LeverEdge, the brainchild of two HBS students, is continuing to disrupt the world of student loans. Asha Tanwar (MBA ’21) reports.
With approximately $1.6 trillion in total debt outstanding and almost $9 billion of new student loans taken out in the last academic year in the United States, LeverEdge is uniquely positioned to capitalize on a substantial growth opportunity.
First covered in the Harbus in Startup Corner (March 2019), the one-year-old company has continued to build on its momentum to take on the student-loan industry in the United States. However, barriers to entry remain high, and, as co-founders Nikhil Agarwal (MBA ’20) and Chris Abkarians (MBA ’20) are finding out, their formidable vision needs to remain agile as they enter new sub-markets and approach new target customers.
The company negotiated average savings of 1.2% for a 10-year fixed-rate (compared with the lowest private loan rate the students had been offered before negotiating as a collective group) for its first cohort of ~700 students across the United States, helping to secure around $30 million in loans.
Now, nonchalant about their early success, the co-founders remain focused on their strategy, with a three-pronged approach to expansion focusing on (1) educating their target group of undergraduate and graduate students on the financial benefits and consequences of various loan structures, (2) developing their product to provide a more seamless debt-management tool for enrolled students, and (3) expanding into the next stage of growth opportunities amongst undergraduate schools and other graduate programs beyond business schools.
Product development remains a priority for the company. Despite the considerable cost associated with student loans, the co-founders believe that students often do not appreciate or fully understand the various structures and fine print of their loan contracts, and thus educating the student population is a critical task for LeverEdge. The team hopes to provide online information and comparability tools in the near future to help increase the general understanding of their prospective customer base. And eventually, together with helping students understand the financial choices available to them, LeverEdge hopes to develop a simple debt-management tool for students to utilize throughout the life of their student loan, allowing them to actively track, manage, and refinance their loans when more cost-effective solutions are available.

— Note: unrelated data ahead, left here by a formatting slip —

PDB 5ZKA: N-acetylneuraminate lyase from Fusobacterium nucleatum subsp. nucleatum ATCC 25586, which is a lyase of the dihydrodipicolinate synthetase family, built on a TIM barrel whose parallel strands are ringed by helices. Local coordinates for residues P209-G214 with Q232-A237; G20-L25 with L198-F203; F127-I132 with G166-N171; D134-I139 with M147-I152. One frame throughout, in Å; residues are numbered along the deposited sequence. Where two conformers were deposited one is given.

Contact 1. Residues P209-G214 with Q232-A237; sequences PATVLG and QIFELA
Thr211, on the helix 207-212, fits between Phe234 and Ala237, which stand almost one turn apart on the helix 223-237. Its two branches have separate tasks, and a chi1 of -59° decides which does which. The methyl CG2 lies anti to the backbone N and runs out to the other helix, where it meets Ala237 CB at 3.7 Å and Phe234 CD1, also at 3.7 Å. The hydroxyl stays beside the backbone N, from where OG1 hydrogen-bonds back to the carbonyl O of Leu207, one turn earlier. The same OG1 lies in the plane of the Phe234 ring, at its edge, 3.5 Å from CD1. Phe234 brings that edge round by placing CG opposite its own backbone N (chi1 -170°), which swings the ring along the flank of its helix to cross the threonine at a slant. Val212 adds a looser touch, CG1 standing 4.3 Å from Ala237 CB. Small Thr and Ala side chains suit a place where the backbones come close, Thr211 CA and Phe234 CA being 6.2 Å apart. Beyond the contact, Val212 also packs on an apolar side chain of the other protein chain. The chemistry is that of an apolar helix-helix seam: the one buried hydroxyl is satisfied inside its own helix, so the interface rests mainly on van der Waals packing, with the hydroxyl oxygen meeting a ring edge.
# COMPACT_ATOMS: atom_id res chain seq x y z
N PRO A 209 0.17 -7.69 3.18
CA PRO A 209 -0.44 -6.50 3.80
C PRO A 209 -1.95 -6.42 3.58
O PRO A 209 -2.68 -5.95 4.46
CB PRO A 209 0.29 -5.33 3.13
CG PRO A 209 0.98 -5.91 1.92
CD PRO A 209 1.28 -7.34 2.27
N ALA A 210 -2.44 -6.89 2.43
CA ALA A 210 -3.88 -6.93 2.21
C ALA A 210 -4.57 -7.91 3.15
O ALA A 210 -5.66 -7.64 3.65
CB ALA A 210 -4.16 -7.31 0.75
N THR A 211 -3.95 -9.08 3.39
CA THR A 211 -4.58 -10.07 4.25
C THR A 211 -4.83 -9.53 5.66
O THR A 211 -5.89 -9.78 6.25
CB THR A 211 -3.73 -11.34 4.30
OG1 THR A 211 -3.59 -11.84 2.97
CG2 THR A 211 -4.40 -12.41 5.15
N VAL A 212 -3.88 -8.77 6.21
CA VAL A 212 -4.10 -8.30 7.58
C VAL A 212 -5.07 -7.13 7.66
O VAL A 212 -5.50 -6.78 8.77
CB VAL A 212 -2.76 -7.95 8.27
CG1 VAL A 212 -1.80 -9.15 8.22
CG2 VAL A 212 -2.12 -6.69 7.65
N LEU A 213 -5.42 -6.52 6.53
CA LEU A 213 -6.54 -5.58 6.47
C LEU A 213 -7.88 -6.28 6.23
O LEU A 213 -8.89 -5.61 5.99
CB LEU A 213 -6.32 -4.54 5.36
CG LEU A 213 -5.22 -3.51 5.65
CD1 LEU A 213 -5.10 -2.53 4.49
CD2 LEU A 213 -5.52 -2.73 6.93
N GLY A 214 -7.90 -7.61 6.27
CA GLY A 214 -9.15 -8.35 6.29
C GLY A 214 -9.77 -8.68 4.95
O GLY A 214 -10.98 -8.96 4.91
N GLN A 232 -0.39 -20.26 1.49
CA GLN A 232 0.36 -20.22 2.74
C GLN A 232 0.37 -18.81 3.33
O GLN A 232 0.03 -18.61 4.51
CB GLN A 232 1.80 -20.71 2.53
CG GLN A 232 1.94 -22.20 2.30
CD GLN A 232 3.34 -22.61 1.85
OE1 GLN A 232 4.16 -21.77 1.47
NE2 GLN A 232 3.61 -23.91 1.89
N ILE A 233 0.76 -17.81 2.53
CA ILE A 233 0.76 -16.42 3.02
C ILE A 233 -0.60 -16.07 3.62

Expansion into other markets also remains on the agenda, and Abkarians highlights the key challenges for the company in the months ahead as it navigates the next phase of its market expansion. “Penetration of private loans versus other loans is highest amongst business students,” notes Abkarians, “and the structure of how medical, dental, and pharmaceutical program students pay for school is usually very specific to each program.”
The founders noted that the playing field varies a great deal across undergraduate programs, and different graduate schools depending on their discipline; however, the company’s growth indicates that there is indeed a considerable demand for the business. This summer, so far, the company has collated student loans of around $100 million in volume, with excellent traction at a number of top schools in the United States, including Stanford, Booth, Haas, and UCLA, each of which has seen 15% or more of its incoming business-school class sign up for LeverEdge. (This estimate is likely to be on the low side; some programs do not have due dates for tuition for 30 or more days, so school-specific data on the number of applicants are still rolling in.)
Despite the strong momentum in the business, Agarwal and Abkarians are back at HBS for their second year and hope to manage the growth of the business alongside their studies.
They shared some valuable advice for aspiring founders: “Chris and I are very different people with very different skill sets,” said Agarwal, “but we think about the business the same way. It is very important to find a co-founder who complements your skill set.”
Asha Tanwar (MBA ’21) is from London. Prior to HBS, she worked in investment banking before switching to a supply-chain logistics startup in London. She was once training to become a professional ballerina, but changed her mind on that pointe.